The number of calls to poison centers involving e-cigarette liquids containing nicotine rose from one per month in September 2010 to 215 per month in February 2014, according to a Centers for Disease Control and Prevention study published in an April 2014 morbidity and mortality weekly report. The number of calls per month involving conventional cigarettes did not show a similar increase during the same time period.
More than half (51.1 percent) of the calls to poison centers due to e-cigarettes involved young children under age 5, and about 42 percent of the poison calls involved people age 20 and older.
The analysis compared total monthly poison center calls involving e-cigarettes and conventional cigarettes, and found the proportion of e-cigarette calls jumped from 0.3 percent in September 2010 to 41.7 percent in February 2014. Poisoning from conventional cigarettes is generally due to young children eating them. Poisoning related to e-cigarettes involves the liquid containing nicotine used in the devices and can occur in three ways: by ingestion, inhalation or absorption through the skin or eyes.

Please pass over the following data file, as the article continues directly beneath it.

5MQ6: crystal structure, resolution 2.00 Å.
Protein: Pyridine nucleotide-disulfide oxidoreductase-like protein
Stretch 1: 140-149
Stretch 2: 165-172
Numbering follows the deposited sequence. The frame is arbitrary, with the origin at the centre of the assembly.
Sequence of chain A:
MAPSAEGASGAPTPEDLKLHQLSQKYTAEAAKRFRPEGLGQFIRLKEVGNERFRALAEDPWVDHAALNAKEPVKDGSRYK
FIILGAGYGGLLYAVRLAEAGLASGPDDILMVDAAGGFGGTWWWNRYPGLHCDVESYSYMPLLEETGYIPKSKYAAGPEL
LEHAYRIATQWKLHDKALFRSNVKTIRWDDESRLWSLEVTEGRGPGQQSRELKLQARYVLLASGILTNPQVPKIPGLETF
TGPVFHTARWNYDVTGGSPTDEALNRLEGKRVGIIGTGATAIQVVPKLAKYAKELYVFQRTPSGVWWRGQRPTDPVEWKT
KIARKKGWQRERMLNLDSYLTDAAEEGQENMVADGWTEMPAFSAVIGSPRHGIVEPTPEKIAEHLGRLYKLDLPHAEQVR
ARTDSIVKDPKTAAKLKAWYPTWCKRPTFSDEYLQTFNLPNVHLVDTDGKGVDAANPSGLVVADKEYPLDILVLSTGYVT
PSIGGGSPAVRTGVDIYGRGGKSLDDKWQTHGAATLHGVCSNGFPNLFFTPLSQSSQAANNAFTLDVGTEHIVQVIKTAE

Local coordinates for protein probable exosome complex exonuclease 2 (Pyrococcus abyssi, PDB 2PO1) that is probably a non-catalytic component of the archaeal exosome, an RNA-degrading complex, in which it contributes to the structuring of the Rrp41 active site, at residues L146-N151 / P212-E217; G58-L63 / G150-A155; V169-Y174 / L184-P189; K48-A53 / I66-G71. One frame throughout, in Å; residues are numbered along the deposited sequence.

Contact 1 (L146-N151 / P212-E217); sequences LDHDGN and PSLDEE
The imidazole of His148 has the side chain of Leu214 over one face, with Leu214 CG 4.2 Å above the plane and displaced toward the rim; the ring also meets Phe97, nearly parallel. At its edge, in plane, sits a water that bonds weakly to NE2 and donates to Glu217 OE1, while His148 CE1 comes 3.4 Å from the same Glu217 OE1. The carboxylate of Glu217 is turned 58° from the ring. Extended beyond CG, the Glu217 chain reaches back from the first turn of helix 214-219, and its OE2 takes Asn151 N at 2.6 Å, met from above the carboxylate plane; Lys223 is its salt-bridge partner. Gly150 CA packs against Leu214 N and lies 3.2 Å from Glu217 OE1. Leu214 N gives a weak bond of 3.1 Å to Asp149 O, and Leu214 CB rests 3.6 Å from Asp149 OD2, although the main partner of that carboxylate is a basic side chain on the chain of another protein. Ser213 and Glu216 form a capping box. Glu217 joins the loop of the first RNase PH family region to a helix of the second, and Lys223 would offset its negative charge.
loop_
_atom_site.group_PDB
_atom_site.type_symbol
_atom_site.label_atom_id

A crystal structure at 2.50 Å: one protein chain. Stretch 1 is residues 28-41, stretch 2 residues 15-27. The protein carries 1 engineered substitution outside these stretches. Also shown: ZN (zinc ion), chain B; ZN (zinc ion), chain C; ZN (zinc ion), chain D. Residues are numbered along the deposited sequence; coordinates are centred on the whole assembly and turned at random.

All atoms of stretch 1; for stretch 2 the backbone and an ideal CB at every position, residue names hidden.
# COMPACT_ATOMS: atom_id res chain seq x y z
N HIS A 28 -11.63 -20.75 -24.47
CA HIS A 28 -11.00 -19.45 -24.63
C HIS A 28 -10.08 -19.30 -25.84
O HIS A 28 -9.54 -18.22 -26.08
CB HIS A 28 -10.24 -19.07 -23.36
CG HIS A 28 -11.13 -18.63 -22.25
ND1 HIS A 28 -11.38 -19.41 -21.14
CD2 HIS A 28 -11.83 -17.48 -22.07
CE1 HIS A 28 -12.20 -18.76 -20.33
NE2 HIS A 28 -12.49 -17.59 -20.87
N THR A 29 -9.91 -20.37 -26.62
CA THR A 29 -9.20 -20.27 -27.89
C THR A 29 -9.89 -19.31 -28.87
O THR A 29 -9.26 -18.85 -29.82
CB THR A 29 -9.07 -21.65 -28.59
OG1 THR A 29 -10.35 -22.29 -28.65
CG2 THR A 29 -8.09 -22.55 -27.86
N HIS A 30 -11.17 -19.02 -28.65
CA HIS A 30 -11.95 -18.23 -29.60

Like any tobacco products or medicines, they should be kept well out of the reach of small children and should not be misused by adults.
In addition to the dangers of poisoning and misuse, even when used as intended, e-cigarettes are not a healthy alternative to smoking according to the CDC.
For information on assistance in quitting tobacco use entirely, call the Army Wellness Center Stuttgart at 430-2997/civ. 0711-680-2997.